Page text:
It’s Easier to Imagine the End of Capitalism than the End of the World
‘It’s easier to imagine the end of capitalism than the end of the world’
‘It’s Easier to Imagine the End of Capitalism than the End of the World‘ is our small intervention in Serpentine’s ‘shop’ accompanying their show Back To Earth, open till 18 September 2022.
The title is adapted from the chapter that opens Mark Fisher’s 2009 book Capitalist Realism: Is There No Alternative? The quote ‘It’s easier to imagine the end of the world than the end of capitalism’ is originally attributed to philosophers Fredric Jameson and Slavoj Žižek. Capitalism and climate change are inextricably linked – and have been for hundreds of years. So, we cannot address one issue without considering its impact on the other.
It’s worth highlighting, as Fisher notes: “That slogan captures precisely what I mean by ‘capitalist realism’: the widespread sense that not only is capitalism the only viable political and economic system, but also that it is now impossible even to imagine a coherent alternative to it.” And rightly so, as anything framed within the context of a transaction would, according to Fisher, be yet again, “capitalism selling its discontents back to the consumer as commodities.” With this in mind, our intervention is a quiet provocation – more tinder to enkindle shifts in thought and action than a flaming riposte.
As a simple observation of modern life reveals, the current economic state is a process that mines profit from the planet, human and non-human bodies. None of which are expendable or replaceable. Instead, we propose the real possibility of just, equitable, regenerative worlds. The books, manifestos, and circular products included in our intervention offer routes into these alternative ways of living and models of regenerative economies. All the offerings provide real visions that foreground reciprocity, radical generosity, commons, and circularity. Highlighting the fact that every aspect of our lives can be viewed as an opportunity to reconsider our place on the planet, the pieces are displayed on furniture originally conceived by Italian designer Enzo Mari as part of his open source Autoprogetazzione (self-design) project in 1974.
We collaborated with the brilliant graphic and visual designer Ghazaal Vojdani of Studio Ghazaal Vojdani to bring our vision to life within the constraints of time and space.
BACKGROUND & CONTEXT
Part of an ongoing project that began at Serpentine in 2019, the exhibition Back To Earth invites artistic responses to the climate emergency, bringing together multiple strains of research, materials and approaches from around the planet to offer insights into artists’ concerns, ideas and hopes for the future.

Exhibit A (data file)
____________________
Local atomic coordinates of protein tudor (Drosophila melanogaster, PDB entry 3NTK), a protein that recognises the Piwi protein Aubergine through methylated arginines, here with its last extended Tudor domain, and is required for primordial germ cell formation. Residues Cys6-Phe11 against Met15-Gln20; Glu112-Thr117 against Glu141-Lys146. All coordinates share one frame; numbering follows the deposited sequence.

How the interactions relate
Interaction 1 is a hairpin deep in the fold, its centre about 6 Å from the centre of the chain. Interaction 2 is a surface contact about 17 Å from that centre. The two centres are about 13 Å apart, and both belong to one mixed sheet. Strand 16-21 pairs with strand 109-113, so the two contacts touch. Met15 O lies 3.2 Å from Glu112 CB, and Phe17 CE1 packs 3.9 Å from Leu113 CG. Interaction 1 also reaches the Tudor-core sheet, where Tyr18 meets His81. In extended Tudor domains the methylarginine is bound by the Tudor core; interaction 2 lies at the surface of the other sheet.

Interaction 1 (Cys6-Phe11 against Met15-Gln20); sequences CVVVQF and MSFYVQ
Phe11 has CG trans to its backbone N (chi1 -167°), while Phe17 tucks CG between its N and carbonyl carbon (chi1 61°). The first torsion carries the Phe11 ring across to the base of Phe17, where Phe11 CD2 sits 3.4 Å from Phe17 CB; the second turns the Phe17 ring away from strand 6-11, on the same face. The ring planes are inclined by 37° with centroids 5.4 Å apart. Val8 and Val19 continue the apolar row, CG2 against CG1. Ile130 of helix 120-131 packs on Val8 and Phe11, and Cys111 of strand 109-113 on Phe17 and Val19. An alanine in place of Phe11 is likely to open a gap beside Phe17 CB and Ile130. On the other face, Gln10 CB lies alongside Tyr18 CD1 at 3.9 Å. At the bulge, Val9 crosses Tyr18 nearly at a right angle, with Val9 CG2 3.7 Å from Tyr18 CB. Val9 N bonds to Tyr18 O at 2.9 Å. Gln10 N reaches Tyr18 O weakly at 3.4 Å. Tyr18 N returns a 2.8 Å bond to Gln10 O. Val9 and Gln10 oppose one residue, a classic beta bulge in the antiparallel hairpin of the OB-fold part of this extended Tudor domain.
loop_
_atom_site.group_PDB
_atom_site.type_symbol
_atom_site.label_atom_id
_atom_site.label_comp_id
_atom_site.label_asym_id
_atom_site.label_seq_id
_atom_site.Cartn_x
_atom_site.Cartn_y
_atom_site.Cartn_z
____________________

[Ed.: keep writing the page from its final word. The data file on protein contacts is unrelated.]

Superflux was invited to conceive and create an intervention in the new ‘gift shop’ accompanying the Serpentine’s latest exhibition Back to Earth.
We wanted to share an optimism for the possibilities of alternative economies.
The early development stages of our response traversed a wide range of ideas on how to execute this balancing feat: a non-monetary shop in which goods were merely exchanged; a call to turn London’s population into a legion of rebel gardeners by forming an ‘Anarchists Garden Center’. Ultimately we chose to introduce many alternative economies simultaneously.
We compiled a list of insightful and inspiring artefacts that the space could include – a wide variety of books, plants, and mushroom growing kits. The items that populate our intervention illustrate different – and real – economic possibilities: reciprocal, doughnut, circular, open source, and more. In line with Superflux’s broader ethos, reworking the order of things requires trust in imagination.It’s Easier to Imagine the End of Capitalism than the End of the World is a provocation that asks its visitors just that.
We present manifestos, inventories and principles from several pioneering thinkers, including Alex Williams, Inventing the Future: Postcapitalism and a World Without Work, Kate Raworth, Doughnut Economics: Seven Ways to Think Like a 21st-Century Economist, Aaron Bastani, Fully Automated Luxury Communism:A Manifesto, Elinor Ostrom,Governing the Commons, Kim Stanley Robinson, New York 2140, Robin Wall Kimmerer, Braiding Sweetgrass: Indigenous Wisdom, Scientific Knowledge, and the Teachings of Plants and Merlin Sheldrake, Entangled Life: How Fungi Make Our Worlds, Change Our Minds & Shape Our Futures.
Enzo Mari’s acclaimed open-source furniture designs, Autoprogetazzione, display all the insightful offerings.
On a central table, visitors discover invitations to a new website where they can find an extensive list of important causes, free stuff, and ways to take non-extractive actions.
Concept, curation and production: Anab Jain, Jon Ardern, Alfred Cassels, Ed Lewis. With Support from Charlotte Hukin, Matthew Edgson, Camille Dunlop & Nicola Ferrao.
Back To Earth Curation: Rebecca Lewin, Sarah Hamad
Artistic Director: Hans Ulrich Obrist
Founder, General Ecology: Lucia Pietroiusti
Associate curator: Kostas Stasinopoulos, Live Programmes
Producers: Jo Paton, Holly Shuttleworth